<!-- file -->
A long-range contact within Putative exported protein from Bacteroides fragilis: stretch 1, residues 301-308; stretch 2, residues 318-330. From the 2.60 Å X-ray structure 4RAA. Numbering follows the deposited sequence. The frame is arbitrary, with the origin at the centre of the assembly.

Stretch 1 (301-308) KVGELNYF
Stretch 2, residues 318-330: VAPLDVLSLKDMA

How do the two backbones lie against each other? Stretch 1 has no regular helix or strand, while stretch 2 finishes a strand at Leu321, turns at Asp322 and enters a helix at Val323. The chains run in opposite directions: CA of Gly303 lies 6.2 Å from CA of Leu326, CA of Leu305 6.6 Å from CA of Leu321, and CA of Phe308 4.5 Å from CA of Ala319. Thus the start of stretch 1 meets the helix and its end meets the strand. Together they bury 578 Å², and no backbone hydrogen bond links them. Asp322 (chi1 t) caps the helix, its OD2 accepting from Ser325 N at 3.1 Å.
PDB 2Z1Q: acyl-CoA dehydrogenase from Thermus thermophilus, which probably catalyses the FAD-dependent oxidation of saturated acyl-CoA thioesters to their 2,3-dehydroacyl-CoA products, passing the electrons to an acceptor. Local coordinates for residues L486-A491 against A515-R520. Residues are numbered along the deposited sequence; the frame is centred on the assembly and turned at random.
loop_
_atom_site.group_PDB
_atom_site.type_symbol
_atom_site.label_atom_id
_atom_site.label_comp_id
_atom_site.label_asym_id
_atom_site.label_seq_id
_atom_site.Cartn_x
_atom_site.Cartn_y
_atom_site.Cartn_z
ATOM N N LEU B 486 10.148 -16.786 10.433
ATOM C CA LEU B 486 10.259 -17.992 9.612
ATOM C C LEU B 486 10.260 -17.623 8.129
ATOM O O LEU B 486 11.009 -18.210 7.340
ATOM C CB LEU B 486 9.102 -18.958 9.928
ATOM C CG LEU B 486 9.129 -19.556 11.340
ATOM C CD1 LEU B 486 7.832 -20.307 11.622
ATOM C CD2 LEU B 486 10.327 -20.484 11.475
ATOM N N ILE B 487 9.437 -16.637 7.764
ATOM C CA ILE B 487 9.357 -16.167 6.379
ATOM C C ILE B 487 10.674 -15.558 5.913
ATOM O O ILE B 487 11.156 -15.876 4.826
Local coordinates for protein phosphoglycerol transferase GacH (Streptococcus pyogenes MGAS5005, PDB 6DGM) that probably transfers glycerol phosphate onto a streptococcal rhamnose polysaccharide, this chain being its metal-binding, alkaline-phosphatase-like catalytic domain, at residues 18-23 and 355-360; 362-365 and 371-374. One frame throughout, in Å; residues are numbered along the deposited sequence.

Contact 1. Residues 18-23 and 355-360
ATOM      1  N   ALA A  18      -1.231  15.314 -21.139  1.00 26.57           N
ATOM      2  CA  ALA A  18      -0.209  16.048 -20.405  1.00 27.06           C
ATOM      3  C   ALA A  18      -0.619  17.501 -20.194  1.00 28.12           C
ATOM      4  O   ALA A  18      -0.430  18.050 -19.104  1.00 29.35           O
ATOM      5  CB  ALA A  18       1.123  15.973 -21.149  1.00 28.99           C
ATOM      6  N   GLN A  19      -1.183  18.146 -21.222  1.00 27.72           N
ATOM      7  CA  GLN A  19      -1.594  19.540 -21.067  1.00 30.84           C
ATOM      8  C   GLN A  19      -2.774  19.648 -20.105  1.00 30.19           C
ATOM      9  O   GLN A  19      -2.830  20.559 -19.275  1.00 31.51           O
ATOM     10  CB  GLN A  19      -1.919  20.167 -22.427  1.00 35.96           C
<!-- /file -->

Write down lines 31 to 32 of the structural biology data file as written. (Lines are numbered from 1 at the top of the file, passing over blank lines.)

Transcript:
ATOM      2  CA  ALA A  18      -0.209  16.048 -20.405  1.00 27.06           C
ATOM      3  C   ALA A  18      -0.619  17.501 -20.194  1.00 28.12           C